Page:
Our Hawks

Thank you for taking the time to visit our collection of hawks. Please consider helping us feed our beautiful birds.

Cooper’s Hawk: Accipiter cooperii

DOB: 2004     Sex: Male   Weight: 11 oz    Wingspan:18 in

Our beautiful male Cooper’s hawk is a first for REF. He is a survivor of West Nile virus, which may have infected him when he was only a few days old. In 2004 he was found on the ground in a cemetery in Omaha, Nebraska, with his flight feathers about half-way grown in. He was weak, and covered with fly eggs and maggots. After removal of the parasites, he was in the process of being raised in isolation of humans (to prevent imprinting) when all of his wing and tail feathers pinched off and dropped, a classic symptom of West Nile virus in raptors. Shortly afterwards, the retina of his left eye detached, leaving him blind. This is another devastating outcome of West Nile.
Cooper\'s Hawk Feeding Options


Broad-winged Hawk: Buteo platypterus

DOB: 2016     Sex: Male   Weight: 12 oz      Wingspan: 24″
We received this smallest member of the North American genus Buteo from the Carolina Raptor Center. He had been admitted almost exactly one year previously as a young of the year with a fracture of his proximal left humerus.  While the bone healed well, the alignment is a bit off and he cannot fly well enough for release.

Harris’ Hawk: Parabuteo unicinctus
DOB: 1994 Sex: male  Weight: 22 oz  Wingspan: 3 ft


Our Harris’ hawk was acquired from a captive breeder in Louisiana
to be used in our flying programs. This species
is the most commonly used raptor for flying demonstrations and socializes well with people.

Harris\' Hawk Feeding Options

  Red-Shouldered Hawk: Buteo lineatus
DOB: 2015    Sex: M    Weight: 24 oz     Wingspan: 30 in
This bird came to us from the Carolina Raptor Center. He was admitted to CRC in June 2015 with a dislocated left ulna and a fracture of the proximal radius. Apparently he was found on the ground and was still being fed by his parents; his crop was full of June bugs when he arrived at the center. His wing was wrapped, and both the dislocation and fracture resolved and healed nicely. However, sometime during August, while loose in a pre-release flight pen, he managed to break off his left hallux talon, along with the bony core, right down to the skin. Because he was admitted as such a young bird, and probably never caught anything more than an insect on his own, CRC deemed the loss of the entire hallux as a severe enough injury to render him unreleasable.
Red-shouldered food Options

Thornton Water FEstival New Swainsons 2

Swainson’s Hawk: Buteo swainsonii
DOB:  2013    Sex: male   Weight:  31 oz     Wingspan: 36 in

Just in time for International Migratory Bird Day on May 12, 2018, we welcomed the newest addition to our raptor family, a male Swainson’s hawk! This beautiful little guy, originally from Texas, was taken illegally from the wild as a nestling, along with his sister. His primary and secondary flight feathers were cut off on one wing, presumably to keep him under control, and after confiscation and a year in rehabilitation to molt, he is unfortunately still not able to fly and maneuver properly.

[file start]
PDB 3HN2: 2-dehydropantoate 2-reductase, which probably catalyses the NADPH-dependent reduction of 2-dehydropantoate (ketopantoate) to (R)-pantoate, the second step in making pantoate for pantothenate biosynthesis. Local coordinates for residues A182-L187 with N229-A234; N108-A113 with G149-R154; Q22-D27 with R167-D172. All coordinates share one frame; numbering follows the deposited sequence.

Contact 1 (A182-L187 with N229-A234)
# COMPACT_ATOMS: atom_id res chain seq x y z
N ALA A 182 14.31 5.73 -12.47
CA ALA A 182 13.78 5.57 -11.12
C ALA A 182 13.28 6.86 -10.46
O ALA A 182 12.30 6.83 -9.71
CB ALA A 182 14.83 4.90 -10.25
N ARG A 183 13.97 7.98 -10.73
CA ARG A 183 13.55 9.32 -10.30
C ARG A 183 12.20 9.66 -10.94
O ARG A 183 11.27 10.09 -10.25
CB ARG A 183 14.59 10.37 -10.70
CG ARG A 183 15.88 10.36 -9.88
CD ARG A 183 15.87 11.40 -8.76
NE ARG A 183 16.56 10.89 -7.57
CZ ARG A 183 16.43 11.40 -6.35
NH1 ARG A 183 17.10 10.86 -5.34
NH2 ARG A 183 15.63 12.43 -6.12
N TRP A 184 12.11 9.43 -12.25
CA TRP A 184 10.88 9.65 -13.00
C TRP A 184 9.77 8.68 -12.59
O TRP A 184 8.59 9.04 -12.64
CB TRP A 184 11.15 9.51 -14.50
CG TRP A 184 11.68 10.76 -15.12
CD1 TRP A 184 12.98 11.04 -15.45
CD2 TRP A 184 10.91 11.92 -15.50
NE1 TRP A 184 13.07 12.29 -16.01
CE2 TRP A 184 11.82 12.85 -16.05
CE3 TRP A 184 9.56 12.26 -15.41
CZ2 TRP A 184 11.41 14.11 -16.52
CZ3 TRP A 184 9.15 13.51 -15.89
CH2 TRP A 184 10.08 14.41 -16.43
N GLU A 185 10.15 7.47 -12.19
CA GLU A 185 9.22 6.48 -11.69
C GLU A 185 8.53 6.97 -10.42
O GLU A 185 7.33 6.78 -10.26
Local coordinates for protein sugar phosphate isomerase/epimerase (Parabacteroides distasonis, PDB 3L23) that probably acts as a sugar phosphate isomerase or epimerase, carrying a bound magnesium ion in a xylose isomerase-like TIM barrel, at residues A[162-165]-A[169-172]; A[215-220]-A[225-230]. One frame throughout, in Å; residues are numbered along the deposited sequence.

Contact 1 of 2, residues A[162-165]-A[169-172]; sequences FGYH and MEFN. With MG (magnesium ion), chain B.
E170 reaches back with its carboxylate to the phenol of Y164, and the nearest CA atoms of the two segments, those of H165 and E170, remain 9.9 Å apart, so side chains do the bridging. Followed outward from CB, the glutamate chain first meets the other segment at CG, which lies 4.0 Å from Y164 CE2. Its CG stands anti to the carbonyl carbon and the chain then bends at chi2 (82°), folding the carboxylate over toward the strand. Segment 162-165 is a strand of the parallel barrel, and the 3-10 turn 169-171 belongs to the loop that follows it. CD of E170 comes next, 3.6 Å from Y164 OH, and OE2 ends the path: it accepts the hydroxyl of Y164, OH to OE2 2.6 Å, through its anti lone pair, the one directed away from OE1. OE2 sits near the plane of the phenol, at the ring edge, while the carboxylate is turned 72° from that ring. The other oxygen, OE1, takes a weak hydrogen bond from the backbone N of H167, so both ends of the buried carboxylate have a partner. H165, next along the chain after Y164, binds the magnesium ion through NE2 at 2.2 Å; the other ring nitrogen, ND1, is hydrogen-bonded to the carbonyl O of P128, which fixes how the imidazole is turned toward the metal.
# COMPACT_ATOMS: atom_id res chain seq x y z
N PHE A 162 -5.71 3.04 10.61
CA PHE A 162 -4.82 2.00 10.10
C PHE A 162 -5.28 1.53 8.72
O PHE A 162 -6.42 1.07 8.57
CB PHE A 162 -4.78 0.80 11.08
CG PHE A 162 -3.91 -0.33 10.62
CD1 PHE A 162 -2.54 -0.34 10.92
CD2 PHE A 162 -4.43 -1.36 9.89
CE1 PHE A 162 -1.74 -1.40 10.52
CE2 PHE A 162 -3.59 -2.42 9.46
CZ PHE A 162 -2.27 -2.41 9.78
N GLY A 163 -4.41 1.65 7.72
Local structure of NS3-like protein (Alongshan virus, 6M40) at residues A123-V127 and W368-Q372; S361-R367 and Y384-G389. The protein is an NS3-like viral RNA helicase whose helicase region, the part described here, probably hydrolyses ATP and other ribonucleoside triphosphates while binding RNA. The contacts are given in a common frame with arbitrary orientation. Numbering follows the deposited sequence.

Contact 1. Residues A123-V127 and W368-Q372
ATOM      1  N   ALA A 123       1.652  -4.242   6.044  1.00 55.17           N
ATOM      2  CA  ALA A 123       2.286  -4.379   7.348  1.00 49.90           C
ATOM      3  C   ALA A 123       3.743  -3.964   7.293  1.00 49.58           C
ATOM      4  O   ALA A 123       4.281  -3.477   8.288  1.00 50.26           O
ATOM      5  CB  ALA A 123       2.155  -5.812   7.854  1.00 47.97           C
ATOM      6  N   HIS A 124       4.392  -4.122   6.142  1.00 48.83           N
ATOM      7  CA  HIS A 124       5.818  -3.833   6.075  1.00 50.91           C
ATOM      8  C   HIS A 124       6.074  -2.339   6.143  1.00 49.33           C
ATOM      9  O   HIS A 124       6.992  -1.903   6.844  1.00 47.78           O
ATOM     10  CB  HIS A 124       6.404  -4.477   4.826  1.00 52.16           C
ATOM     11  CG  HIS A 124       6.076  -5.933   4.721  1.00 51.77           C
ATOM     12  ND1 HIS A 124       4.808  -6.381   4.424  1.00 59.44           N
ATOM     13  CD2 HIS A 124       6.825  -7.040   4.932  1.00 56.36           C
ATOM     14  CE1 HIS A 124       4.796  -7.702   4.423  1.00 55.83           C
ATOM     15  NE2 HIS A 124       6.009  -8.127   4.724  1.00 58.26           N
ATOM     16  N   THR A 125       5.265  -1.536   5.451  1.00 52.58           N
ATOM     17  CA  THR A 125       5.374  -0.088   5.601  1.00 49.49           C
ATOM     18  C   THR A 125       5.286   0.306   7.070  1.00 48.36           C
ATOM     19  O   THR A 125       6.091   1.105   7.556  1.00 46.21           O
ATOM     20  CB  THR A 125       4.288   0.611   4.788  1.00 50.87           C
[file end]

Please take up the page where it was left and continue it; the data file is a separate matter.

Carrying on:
Swainson\'s Food Options

  Red-tailed Hawk: Buteo jamaicensis
DOB:  2003    Sex: female   Weight:  50 oz    Wingspan: 48 in
This Eastern subspecies of the red-tailed hawk was found in Nebraska in
September 2003 as an immature bird. She had an old but still-healing fracture at her
left elbow region and was unable to fly. During the course of rehabilitation
that fall, she broke her right leg, whereupon it was discovered that the entire
right side of her body was filled with shotgun pellets, some of which
had penetrated her leg bones, which probably caused the break. Though she is
able to fly reasonably well, it was decided not to release her
because she still slightly favors her right leg. From 2006 to 2019 she flew in some of our indoor programs, and has now retired from flying.
Red-tailed Feeding Options

Rough-legged Hawk: Buteo lagopus
DOB: unknown   Sex: female  Weight:45 oz     Wingspan: 48 in
This adult female rough-legged hawk was found injured and unable to fly on the outskirts of Brewster, Nebraska in December 2004. Some concerned hunters had seen her in the area for nearly a week and contacted Raptor Recovery Nebraska. She has an old fracture in the distal portion of her humerus, but still has some flight ability.
Rough-legged Feeding Options

Harlan's Light MorphWEB300

Red-Tailed Hawk: Buteo jamaicensis harlani 
DOB: unknown  Sex: male  Weight: 32 oz  Wingspan: 36 in


This red-tailed hawk was confiscated by the Missouri Department of
Conservation in August 2012 and brought to the University of Missouri’s raptor rehabilitation project in Columbia. In November 2011 he likely collided with an unknown object and fractured his right wrist. From what we and our colleagues in Missouri can surmise, he received virtually no medical care whatsoever and was taken to a facility not permitted for raptors, where he was housed in a small cage barely 4 by 4 feet wide and tall. As a result, he has virtually no movement in his right wing, but is a remarkably calm bird, considering his previous circumstances. He is also one of the rarest color “morphs” (also known as “phases”) of the red-tailed hawk: a light-morph Harlan’s hawk,
Buteo jamaicensis harlani .
Harlan\'s Food Options

 Ferrug Portrait 023WPress

Ferruginous Hawk: Buteo regalis
DOB: 1995    Sex: female    Weight: 55 oz   Wingspan: 52 in
This bird came to us in August 1996 from a local falconer who could no longer adequately care for her. She was taken out of the wild at 20 days of age and is imprinted to humans.
Ferruginous Food Options

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